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The Nation

March 4, 2008
Christopher Hayes

America has a penchant for declaring war on abstract nouns. But while Bush may go down in history as the failed architect of the global "war on terror," when all's said and done, he's also succeeded in doing what no Democratic president has before him: help shift direction in America's "war on drugs." Last December, for example, Bush cut funding for the Byrne grant program (initially supported by his father, later made notorious by related civil-rights abuses) by a radical 67%. And since the 2004 (faith-propelled) launch of his Prisoner Reentry Initiative, nationwide, the push to expand rehabilitative services has gained steam. Last November, the Second Chance Act passed the House by an overwhelming 347-62 vote; a Senate vote is expected this spring. (If passed, the Act would be the first legislation Congress has passed that takes a restorative, not punitive approach to crime.)

To be sure, the White House's actions haven't been monolithic: Bush's crackdown on medical marijuana patients is about as poignant an illustration of the drug war as one could design. Nevertheless today, it's quite a turnaround from the "get-tough" 1990s to see 56 Attorneys General be reduced to asking Congress, hats in hand, to please stop cutting funds for drug enforcement efforts.

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March 4, 2008
Christopher Hayes

Some proposed designs.

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March 4, 2008
TomDispatch

How far off were they? Well, it depends on which figure you choose to start with. Here's the range: According to key officials in the Bush administration back in 2002-2003, the invasion and reconstruction of Iraq was either going to cost $60 billion, or $100-$200 billion. Actually, we can start by tossing that top figure out, since not long after Bush economic advisor Larry Lindsey offered it in 2002, he was shown the door, in part assumedly for even suggesting something so ludicrous.

Deputy Secretary of Defense Paul Wolfowitz championed the $60 billion figure, but added that much of the cost might well be covered by Iraqi oil revenues; the country was, after all, floating on a "sea of oil." ("To assume we're going to pay for it all is just wrong," he told a congressional hearing.) Still, let's take that $60 billion figure as the Bush baseline. If economists Joseph Stiglitz and Linda Bilmes are right in their recent calculations and this will turn out to be more than a $3 trillion war (or even a $5-7 trillion one), then the Bush administration was at least $2,940,000,000,000 off in its calculations.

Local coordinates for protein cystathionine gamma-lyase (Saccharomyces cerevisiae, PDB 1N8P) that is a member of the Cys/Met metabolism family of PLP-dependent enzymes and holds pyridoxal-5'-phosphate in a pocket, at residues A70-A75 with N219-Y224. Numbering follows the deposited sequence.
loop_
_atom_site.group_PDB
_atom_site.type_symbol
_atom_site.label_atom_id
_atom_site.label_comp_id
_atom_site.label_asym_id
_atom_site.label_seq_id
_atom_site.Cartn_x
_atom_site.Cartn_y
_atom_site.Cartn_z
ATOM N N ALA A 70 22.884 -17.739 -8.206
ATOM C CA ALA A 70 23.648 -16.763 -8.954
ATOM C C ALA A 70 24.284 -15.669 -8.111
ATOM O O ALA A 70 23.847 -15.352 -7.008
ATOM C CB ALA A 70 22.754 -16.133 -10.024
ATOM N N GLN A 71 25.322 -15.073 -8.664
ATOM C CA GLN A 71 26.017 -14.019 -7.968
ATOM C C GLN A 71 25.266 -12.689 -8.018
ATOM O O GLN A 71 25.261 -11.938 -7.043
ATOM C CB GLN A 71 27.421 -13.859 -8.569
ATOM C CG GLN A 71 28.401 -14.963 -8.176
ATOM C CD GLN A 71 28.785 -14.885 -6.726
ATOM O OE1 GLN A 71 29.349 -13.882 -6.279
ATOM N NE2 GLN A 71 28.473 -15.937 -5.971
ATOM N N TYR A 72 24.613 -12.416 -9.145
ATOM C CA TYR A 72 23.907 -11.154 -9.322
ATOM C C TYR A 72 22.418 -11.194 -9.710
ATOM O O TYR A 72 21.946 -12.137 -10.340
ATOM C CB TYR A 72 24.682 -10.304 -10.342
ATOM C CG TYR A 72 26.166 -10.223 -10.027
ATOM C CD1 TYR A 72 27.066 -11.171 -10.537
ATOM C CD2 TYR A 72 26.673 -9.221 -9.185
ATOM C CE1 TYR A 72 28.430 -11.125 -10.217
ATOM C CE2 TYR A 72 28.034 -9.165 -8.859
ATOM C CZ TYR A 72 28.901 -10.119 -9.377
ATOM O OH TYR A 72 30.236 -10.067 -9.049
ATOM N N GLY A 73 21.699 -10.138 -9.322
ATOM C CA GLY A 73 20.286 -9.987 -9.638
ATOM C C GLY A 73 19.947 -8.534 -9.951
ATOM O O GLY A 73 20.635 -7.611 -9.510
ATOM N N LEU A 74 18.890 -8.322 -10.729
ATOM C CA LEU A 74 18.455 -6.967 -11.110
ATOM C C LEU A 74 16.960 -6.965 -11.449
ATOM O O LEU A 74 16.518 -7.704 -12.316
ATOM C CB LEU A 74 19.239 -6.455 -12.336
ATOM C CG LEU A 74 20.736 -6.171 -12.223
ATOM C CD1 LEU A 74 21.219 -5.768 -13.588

That definitely qualifies as a ballpark figure for an administration that never saw a budget estimate for one of its imperial dreams that it couldn't hike. Take just one of its major "reconstruction" projects: getting the vast US embassy staff out of a former palace of Saddam Hussein and into a brand-new, almost Vatican-sized "embassy," a genuine mother ship, being built from the ground up inside Baghdad's heavily fortified (and often heavily shelled) Green Zone. Originally scheduled to open in mid-2007, what will undoubtedly be the largest "diplomatic" mission on the planet was initially budgeted for $592 million. Predictably, its price tag soared another $144 million, and now comes in at $736 million, as yet unopened. In December 2007, the State Department officially certified it "substantially complete," but, as with most Bush administration construction projects in that country, it remains in a state of staggering unreadiness; two of the State Department employees who worked on it are now "under criminal investigation"; and the State Department is dragging its feet about handing over relevant documents to Congress. Ho-hum.

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The Notion
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March 4, 2008
Christopher Hayes

The first clue that Comcast had paid seat-fillers to keep people out of the FCC hearing might've been when several attendees started snoring....

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March 4, 2008
Peter Rothberg
Peter Rothberg

The Democratic presidential campaign could be decided today in Texas--the nation's most populous state with one of its most diverse populations. (Candidates have likened campaign there to stumping in five states.)